One of the biggest risks in public health is that elected officials have absolutely no idea what they are talking about. Republican Rep. Bill Zedler, representing the state of Texas, recently spoke of the growing concern over the measles epidemic and the prospect of making vaccines mandatory to prevent the spread of highly contagious disease. . You will probably not be shocked to learn that he is strongly opposed to vaccination requirements.
As the Texas Observer According to his information, Zedler continued his anti-vaccination campaign by expressing his support for a new bill that would further facilitate the choice of parents to evade the compulsory vaccination of their children. His reasoning is, to say the least, flawed.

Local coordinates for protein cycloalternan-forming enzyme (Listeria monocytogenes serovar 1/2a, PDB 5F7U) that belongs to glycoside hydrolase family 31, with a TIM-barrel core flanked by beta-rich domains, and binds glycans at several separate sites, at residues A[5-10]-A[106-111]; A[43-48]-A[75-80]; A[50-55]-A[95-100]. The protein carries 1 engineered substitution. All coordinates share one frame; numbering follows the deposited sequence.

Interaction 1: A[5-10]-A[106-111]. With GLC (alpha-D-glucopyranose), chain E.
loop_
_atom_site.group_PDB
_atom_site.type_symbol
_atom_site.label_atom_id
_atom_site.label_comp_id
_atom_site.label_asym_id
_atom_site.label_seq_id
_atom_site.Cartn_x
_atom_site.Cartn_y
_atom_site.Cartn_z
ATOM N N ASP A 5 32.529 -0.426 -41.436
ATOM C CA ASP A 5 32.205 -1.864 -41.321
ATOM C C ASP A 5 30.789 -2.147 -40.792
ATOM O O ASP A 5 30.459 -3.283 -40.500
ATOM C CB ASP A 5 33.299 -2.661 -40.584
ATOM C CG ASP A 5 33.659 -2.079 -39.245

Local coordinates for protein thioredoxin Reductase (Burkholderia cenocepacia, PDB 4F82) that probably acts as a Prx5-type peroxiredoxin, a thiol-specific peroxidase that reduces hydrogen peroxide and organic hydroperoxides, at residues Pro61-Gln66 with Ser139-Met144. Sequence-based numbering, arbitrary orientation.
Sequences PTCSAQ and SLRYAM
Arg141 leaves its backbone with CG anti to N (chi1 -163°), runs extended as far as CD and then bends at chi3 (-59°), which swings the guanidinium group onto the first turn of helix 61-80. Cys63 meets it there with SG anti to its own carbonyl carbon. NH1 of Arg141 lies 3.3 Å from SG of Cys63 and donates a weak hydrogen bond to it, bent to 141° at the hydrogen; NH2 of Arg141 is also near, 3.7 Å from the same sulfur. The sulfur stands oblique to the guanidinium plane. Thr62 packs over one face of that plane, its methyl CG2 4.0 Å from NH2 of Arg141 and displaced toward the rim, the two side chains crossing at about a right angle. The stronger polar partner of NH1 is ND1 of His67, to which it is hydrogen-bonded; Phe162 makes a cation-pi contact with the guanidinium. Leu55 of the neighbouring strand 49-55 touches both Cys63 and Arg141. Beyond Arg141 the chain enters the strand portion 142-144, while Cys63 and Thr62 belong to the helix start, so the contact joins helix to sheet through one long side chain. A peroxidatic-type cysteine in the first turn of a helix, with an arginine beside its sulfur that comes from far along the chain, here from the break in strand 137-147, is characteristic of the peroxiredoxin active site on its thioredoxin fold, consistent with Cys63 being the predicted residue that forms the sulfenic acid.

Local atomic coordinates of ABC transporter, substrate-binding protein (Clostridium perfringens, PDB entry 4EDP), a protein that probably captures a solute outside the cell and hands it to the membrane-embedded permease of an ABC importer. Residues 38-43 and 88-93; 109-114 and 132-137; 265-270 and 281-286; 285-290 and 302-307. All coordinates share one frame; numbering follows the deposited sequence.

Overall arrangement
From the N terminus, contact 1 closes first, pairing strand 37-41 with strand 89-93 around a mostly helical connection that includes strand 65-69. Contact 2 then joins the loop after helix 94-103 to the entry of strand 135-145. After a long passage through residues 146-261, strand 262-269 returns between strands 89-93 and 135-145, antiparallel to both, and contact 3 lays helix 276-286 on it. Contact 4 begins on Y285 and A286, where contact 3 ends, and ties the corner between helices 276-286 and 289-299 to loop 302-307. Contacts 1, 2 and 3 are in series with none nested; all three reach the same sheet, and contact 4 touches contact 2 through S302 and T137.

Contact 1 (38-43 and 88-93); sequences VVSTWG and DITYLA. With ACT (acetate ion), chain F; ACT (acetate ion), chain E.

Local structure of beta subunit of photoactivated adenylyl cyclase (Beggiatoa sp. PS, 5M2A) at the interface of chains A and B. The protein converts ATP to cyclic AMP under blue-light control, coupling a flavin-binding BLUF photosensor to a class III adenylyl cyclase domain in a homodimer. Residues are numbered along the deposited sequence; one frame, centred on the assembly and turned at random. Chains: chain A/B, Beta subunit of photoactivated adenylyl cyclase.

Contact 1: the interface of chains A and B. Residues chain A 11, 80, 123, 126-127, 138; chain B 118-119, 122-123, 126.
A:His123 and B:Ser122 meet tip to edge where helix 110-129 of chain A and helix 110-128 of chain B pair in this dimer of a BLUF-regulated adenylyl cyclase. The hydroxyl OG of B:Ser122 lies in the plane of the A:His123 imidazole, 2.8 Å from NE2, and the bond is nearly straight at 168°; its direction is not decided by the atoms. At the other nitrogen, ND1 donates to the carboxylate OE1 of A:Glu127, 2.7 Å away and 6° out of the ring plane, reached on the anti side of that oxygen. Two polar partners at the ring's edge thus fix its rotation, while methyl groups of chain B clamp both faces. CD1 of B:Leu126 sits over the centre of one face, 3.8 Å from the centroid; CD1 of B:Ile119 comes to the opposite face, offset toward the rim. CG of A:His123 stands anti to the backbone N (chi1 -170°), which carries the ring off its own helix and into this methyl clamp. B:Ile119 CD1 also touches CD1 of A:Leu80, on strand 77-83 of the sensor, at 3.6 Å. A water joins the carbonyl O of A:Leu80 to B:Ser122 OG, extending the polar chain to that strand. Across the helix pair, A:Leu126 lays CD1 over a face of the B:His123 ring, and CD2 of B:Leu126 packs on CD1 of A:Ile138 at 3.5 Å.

"They mean people are dying of measles. Yes, in third world countries, they die of measles, "Zedler said, according to reports. "Today, with antibiotics and that sort of thing, they do not die in America."
It's admirable that Zedler has enough faith in modern medicine to believe that antibiotics are fighting measles, but unfortunately that's just not true. Antibiotics, but their very nature, fight against bacterial infections and not viruses. Measles, a highly contagious and incurable virus, is easily prevented by the vaccines most people receive as children.
The measles vaccine is usually administered as part of a battery of vaccines that prevent diseases such as mumps and rubella and are effective in 97% of people. Measles, once thought to be wiped out in the United States through vaccination efforts, is making a comeback, especially in states with lax immunization laws.
The Texas Observer observes that measles and mumps also reappear in Texas, with their cases reaching a record level in 2017 and several cases of measles confirmed as early as 2019.